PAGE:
Post by ashcatlt on Jul 10, 2012 1:30:48 GMT 5
The answer to your first question is mostly pick attack, which is a rapid acceleration of the string and includes a bunch of high frequency content. Also, the string almost always carries little ripples on top of its fundamental wave. Harmonics.
The answer to the question of T vs V control is that since the resistances are parallel to one another, the voltage across them is equal. Assuming that the source can provide enough current, you can change either or both without changing the voltage across either.
But you cannot isolate the passive tone control circuit. It all works together. I'm sure ChrisK's thing covers it, but I think it bears repeating.
It's really a matter of voltage division. The reactance of the pickup at the frequency in question is the "top half" of the divider. The resistance of the variable resistor plus the reactance of the cap are the "bottom half".



Post by 4real on Jul 10, 2012 4:47:10 GMT 5
en.wikipedia.org/wiki/Harmonic_series_(music)There are others who know more and can explain the filtering and maths of such things...but a grasp of how the string vibrates is an important concept to understand, especially in relation to an instruments intrinsic "tone" before the pickups, electronics and amps do their thing with it. Behind the 'note' which is 'fundamentally' the naming note..ie, the fundamental say, A=440. But behind that are a whole series of harmonics. Strike a harmonic on the 12th fret above a note and you will get an 'overtone' or 'harmonic' an octave higher. What you are doing is suppressing the fundamental to reveal the harmonic that is behind that. So it is with other frets and harmonics points of the nodes along the string. These harmonics in a balance are always present in various levels in the vibration of any string. The position of a pickup along the string sensing things can have a significant effect with the neck pickup having a smoother less complex harmonic structure sensed while a bridge pickup will contain a wider range in the higher order harmonics and so a brighter sound. Pickups themselves have characteristic filtering of things in themselves due to various factors like resonance. The passive tone can dial out the high frequencies and leave more of the lower frequencies, largely the fundamental. Again, pull the tone down and try the harmonic things and you will find these to be lacking. Pick attack can also provide a 'burst' of harmonics and frequencies as mentioned. Aggressive picking can even pull a string sharp before released and of course one can bring out 'pick harmonics' from where it is picked. There is more to 'tone' though of course, the attack. sustain and decay qualities too are important. Anyway, an apprecitaion of what the string is doing can help to understand the guitar and how it can be manipulated. Such harmonics and things like sustain or attack can be affected by technique, but a lot of it is intrinsic to the instrument. The 'mojo' can come in with claims to be able to bring things out that are perhaps not present in the vibration of the instrument. The construction and materials of the guitar do make a difference and can be a reasonably powerful 'filter' before it ever hits the electronics.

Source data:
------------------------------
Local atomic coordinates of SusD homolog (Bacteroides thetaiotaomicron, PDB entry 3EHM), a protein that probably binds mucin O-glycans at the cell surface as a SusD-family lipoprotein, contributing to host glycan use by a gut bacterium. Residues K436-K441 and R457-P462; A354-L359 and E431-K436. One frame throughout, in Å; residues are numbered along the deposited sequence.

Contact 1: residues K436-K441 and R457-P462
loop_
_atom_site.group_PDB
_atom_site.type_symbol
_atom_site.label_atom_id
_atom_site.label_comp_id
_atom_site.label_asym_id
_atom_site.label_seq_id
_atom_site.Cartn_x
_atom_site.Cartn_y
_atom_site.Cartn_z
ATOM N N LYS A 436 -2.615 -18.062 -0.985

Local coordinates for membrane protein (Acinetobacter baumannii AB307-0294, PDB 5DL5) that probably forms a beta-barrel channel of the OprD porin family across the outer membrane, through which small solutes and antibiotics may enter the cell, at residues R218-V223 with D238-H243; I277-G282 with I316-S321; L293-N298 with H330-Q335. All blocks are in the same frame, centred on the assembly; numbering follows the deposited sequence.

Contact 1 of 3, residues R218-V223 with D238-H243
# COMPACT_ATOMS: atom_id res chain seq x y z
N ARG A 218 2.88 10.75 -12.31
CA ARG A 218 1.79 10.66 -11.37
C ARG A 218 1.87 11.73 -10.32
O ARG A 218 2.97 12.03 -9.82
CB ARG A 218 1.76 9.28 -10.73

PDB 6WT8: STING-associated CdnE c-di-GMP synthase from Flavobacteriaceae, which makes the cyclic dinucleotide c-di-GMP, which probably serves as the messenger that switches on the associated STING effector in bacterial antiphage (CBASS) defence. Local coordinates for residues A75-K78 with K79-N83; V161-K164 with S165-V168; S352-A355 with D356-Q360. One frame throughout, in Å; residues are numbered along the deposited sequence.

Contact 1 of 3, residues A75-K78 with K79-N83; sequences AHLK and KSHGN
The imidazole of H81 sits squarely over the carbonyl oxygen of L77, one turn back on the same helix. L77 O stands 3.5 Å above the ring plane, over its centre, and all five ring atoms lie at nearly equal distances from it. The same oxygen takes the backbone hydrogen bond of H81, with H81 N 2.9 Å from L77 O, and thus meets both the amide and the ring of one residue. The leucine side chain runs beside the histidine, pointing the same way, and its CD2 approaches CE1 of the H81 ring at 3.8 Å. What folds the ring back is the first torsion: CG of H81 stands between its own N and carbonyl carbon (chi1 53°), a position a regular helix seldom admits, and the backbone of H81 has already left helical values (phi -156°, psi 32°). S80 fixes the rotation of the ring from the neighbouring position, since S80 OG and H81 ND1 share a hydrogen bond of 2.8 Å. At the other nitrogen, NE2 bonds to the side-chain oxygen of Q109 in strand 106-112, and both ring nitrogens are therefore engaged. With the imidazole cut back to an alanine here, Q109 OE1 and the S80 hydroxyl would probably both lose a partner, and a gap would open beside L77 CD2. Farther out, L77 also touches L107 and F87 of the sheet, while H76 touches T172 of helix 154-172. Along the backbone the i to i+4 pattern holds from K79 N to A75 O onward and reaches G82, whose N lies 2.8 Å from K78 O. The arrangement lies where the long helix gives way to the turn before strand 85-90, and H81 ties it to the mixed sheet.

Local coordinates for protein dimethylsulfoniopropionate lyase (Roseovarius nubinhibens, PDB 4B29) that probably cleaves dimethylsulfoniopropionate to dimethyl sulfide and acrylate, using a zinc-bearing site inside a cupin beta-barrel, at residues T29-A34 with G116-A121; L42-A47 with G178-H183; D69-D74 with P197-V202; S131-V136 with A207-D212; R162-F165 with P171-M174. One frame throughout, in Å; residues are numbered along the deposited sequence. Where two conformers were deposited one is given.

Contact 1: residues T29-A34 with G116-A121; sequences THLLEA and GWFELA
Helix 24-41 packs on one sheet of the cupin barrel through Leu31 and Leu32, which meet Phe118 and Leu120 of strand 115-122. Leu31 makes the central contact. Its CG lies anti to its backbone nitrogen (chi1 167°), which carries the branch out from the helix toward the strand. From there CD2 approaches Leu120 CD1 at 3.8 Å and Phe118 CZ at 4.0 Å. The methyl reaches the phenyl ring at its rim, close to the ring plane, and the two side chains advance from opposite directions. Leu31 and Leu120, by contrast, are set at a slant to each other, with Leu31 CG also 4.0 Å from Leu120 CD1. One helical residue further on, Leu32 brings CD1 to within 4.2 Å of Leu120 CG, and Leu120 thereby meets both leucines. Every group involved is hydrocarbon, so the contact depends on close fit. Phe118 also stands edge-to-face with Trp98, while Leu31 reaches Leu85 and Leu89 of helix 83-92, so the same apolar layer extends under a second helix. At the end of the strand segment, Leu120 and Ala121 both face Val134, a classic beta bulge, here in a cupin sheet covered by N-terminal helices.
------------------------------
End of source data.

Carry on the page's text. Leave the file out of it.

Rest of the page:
Post by Yew on Jul 10, 2012 13:34:05 GMT 5
With regards to the tone pot, the impedance of a capacitor for AC is defined as __1__ wc (j) ; where c is the capacitance, and w is the frequency  dont worry about the (j) for now, we will get to that laterSo if we have a frequency of 1hz, and a capacitor of 10 farads (very large) we get a resistance of ; ___1___ 1 x 10 (j) Ohms = 0.1(j) ohms